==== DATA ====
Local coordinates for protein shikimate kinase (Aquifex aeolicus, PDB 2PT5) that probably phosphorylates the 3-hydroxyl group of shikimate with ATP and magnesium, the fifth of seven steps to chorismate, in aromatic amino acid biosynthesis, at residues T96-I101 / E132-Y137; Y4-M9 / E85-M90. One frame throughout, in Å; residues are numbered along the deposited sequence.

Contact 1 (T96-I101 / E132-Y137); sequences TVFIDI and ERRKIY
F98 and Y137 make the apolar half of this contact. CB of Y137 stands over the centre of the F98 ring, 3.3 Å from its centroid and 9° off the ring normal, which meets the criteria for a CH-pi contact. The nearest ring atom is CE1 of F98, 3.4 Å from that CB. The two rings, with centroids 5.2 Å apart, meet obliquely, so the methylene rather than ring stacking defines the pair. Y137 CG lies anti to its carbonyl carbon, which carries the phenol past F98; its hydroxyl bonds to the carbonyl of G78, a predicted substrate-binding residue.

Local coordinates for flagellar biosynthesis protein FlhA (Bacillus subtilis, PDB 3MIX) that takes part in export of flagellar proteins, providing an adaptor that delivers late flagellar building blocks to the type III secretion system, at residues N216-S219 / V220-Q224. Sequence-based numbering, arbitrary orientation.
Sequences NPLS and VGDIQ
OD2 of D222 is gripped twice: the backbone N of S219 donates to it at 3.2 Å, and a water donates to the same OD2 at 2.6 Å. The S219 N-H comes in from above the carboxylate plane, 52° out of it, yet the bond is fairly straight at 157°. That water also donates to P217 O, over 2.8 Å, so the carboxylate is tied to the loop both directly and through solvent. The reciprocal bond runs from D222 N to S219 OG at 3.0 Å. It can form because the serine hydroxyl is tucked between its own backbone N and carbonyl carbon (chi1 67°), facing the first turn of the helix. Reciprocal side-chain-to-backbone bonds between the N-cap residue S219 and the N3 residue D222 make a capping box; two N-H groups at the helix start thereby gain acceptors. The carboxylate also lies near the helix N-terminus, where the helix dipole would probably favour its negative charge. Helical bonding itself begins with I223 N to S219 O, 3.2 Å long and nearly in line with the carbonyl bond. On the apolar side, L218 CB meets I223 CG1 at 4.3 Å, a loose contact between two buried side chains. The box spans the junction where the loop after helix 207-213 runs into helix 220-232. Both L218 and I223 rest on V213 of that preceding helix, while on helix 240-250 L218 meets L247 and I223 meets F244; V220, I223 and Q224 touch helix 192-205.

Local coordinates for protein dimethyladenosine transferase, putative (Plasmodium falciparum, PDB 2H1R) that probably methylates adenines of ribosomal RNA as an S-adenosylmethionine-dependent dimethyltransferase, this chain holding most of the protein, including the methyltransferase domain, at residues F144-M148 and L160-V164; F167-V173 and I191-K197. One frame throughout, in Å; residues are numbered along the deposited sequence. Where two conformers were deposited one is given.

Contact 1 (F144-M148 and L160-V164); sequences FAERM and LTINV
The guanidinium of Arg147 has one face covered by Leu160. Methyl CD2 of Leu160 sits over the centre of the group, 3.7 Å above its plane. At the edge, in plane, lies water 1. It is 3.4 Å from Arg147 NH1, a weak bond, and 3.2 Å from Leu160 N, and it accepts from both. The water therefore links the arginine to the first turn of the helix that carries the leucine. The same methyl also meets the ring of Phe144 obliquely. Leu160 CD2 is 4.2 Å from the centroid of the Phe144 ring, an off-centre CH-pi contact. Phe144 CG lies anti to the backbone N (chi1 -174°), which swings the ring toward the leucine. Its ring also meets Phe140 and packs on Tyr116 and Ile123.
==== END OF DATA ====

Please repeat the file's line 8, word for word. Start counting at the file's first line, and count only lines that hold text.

Contact 1 (F144-M148 and L160-V164); sequences FAERM and LTINV